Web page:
After being unable to both render the bike inoperable AND secure it to a fixed object using a standard security chain, I discovered the "noose" chain. Its' genius is that instead of using one BIG loop to chain both ends to a shackle, it allows you to create a "noose" around the wheel & spine/frame while creating a SECOND loop around the fixed object giving you the maximum possible effective useful length of the security chain. And this solution is extensible to ANY type of bicycle.
On one end of the chain is a large round link that allows the free-end to be fed through it. Now there's more slack to wrap the chain around a fixed object and then join the shackle to it.
A few illustrative pictures on how specifically to secure a UDC Penny-Farthing follow. However, a cyclist who uses a "safety" bicycle can also immediately see the benefits of the noose chain.
The model of chain depicted in the solution is:
"Kryptonite New York 1213 12mm 120cm Bike Chain Lock With EVS4 Shackle"
Pass the the chain through the front wheel and then pass the free end through the big "circle" link on the chain's other end ABOVE the mount pegs on the spine of the Penny-Farthing to create a "noose" and cinch it tightly. Alternatively, one could "noose" through the front wheel & forks.
After "noosing" the front wheel to the spine/frame, run the free end of the chain around the fixed object. Ensure that you choke-up as much free slack between the cycle and the fixed object when joining the shackle: this prevents the thief from loosening the noose to slip it over the mount pegs. PLEASE NOTE: I know a movable ladder is not a great fixed object and only used for illustrative purposes. I'm not going to show how I secure things on the Internet. I also have a cameras with motion detection ;-)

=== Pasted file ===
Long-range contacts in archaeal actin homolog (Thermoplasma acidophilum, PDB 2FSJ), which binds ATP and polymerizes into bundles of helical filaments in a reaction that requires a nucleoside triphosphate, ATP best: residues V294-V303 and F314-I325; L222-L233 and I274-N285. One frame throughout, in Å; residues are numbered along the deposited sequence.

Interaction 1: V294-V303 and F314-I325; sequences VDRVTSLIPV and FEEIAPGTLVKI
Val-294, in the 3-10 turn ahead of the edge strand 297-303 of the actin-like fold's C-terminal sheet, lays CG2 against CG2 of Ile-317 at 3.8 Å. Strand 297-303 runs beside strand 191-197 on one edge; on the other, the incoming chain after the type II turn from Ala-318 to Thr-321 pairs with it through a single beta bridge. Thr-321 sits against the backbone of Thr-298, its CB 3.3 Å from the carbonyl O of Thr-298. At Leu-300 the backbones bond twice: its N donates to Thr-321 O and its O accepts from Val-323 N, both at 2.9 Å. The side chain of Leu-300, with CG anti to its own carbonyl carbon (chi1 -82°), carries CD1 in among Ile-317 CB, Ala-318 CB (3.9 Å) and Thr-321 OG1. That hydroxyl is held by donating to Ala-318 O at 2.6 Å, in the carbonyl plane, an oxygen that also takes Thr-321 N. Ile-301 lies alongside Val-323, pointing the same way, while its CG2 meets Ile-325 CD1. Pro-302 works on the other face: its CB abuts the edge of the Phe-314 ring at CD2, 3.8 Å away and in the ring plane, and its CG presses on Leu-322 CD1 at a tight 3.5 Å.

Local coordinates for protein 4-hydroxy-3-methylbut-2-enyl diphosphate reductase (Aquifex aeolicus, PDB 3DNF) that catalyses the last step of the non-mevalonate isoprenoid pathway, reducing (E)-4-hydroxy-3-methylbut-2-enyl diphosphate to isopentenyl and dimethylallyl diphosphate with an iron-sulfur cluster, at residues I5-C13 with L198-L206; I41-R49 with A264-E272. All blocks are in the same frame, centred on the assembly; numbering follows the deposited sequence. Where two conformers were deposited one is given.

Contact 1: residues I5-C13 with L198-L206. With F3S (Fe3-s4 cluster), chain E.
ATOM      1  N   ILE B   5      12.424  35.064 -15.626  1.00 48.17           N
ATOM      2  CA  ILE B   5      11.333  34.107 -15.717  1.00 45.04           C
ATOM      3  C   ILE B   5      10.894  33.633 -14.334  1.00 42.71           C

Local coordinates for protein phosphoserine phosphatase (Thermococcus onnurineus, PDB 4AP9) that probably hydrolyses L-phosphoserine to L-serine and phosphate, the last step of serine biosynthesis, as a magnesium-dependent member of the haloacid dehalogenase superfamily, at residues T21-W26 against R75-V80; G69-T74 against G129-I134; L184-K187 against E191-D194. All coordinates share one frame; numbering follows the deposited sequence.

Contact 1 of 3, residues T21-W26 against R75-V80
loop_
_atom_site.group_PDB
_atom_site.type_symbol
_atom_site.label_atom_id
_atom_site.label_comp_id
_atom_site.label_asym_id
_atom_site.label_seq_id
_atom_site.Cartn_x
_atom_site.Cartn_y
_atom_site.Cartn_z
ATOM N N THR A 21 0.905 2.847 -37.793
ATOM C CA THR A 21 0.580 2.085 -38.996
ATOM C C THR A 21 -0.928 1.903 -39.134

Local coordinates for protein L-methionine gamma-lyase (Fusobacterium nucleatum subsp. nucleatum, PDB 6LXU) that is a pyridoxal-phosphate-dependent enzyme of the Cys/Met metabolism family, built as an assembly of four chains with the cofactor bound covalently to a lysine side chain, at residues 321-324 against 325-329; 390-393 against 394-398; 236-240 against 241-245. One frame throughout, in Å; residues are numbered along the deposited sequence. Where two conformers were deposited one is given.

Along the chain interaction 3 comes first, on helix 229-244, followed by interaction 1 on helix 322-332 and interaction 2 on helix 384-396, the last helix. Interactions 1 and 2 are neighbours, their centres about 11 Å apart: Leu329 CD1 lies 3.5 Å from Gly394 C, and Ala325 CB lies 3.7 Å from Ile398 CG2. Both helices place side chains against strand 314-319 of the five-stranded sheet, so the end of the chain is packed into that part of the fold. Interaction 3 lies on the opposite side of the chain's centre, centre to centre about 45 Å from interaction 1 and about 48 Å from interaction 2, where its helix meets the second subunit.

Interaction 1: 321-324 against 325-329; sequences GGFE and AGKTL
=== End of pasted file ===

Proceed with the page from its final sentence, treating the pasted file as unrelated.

The Final System: Remark that the "noose" chain employs TWO loops ensuring you get the maximum effective chain length for your money!
This chain is HEAVY. So not really very portable unless you're The Hulk. However, when toodling with friends on our Penny-Farthings, we tend to take them into pub gardens and "stack" them together next to the table, so they're never really unattended. I really just use the "noose" chain for when it's garaged.
I accept that given enough time and opportunity, ANY bike can be stolen. I'm merely trying to increase the level of difficulty to stealing an expensive bicycle. Anyway, after ages of racking my brain trying to secure my Penny-Farthing, hopefully this saves others the same grief.
This is ONE solution; I'd be keen to hear how others have solved this problem!
About the Security Designer:
Although a Linux & Network Engineer now, I served formerly as a New York City Police Officer. So I have some insight into how naughty people behave (or rather "misbehave"). And I cycled in New York City, where if one leaves their bike insecure it will be gone in the proverbial "New York Minute". Indeed, that's why Kryptonite brands their fiercest locks "*New York". BTW, I've never had my bicycle stolen living in Gotham which I consider quite an achievement ;-)